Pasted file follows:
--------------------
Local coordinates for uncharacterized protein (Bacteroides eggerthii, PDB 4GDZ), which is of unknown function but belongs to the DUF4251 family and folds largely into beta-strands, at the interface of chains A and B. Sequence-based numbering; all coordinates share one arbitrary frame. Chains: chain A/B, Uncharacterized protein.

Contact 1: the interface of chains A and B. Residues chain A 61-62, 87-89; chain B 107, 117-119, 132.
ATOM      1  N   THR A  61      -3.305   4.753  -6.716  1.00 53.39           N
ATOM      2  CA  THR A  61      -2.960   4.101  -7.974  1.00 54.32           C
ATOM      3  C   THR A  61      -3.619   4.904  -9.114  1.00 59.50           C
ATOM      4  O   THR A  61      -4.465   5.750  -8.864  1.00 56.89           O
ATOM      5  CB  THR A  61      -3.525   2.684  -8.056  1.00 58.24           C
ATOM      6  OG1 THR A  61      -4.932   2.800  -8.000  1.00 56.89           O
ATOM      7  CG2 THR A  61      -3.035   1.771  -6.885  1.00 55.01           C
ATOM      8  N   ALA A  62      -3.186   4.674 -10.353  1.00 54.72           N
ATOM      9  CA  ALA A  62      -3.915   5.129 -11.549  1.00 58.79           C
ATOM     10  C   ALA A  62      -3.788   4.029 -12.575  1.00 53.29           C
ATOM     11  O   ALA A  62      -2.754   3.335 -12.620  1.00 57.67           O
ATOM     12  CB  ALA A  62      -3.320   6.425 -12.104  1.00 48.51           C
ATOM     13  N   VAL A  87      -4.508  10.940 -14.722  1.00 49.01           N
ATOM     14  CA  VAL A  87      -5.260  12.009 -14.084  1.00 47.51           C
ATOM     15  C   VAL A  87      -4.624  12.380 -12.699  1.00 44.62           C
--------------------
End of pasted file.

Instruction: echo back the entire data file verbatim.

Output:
Local coordinates for uncharacterized protein (Bacteroides eggerthii, PDB 4GDZ), which is of unknown function but belongs to the DUF4251 family and folds largely into beta-strands, at the interface of chains A and B. Sequence-based numbering; all coordinates share one arbitrary frame. Chains: chain A/B, Uncharacterized protein.

Contact 1: the interface of chains A and B. Residues chain A 61-62, 87-89; chain B 107, 117-119, 132.
ATOM      1  N   THR A  61      -3.305   4.753  -6.716  1.00 53.39           N
ATOM      2  CA  THR A  61      -2.960   4.101  -7.974  1.00 54.32           C
ATOM      3  C   THR A  61      -3.619   4.904  -9.114  1.00 59.50           C
ATOM      4  O   THR A  61      -4.465   5.750  -8.864  1.00 56.89           O
ATOM      5  CB  THR A  61      -3.525   2.684  -8.056  1.00 58.24           C
ATOM      6  OG1 THR A  61      -4.932   2.800  -8.000  1.00 56.89           O
ATOM      7  CG2 THR A  61      -3.035   1.771  -6.885  1.00 55.01           C
ATOM      8  N   ALA A  62      -3.186   4.674 -10.353  1.00 54.72           N
ATOM      9  CA  ALA A  62      -3.915   5.129 -11.549  1.00 58.79           C
ATOM     10  C   ALA A  62      -3.788   4.029 -12.575  1.00 53.29           C
ATOM     11  O   ALA A  62      -2.754   3.335 -12.620  1.00 57.67           O
ATOM     12  CB  ALA A  62      -3.320   6.425 -12.104  1.00 48.51           C
ATOM     13  N   VAL A  87      -4.508  10.940 -14.722  1.00 49.01           N
ATOM     14  CA  VAL A  87      -5.260  12.009 -14.084  1.00 47.51           C
ATOM     15  C   VAL A  87      -4.624  12.380 -12.699  1.00 44.62           C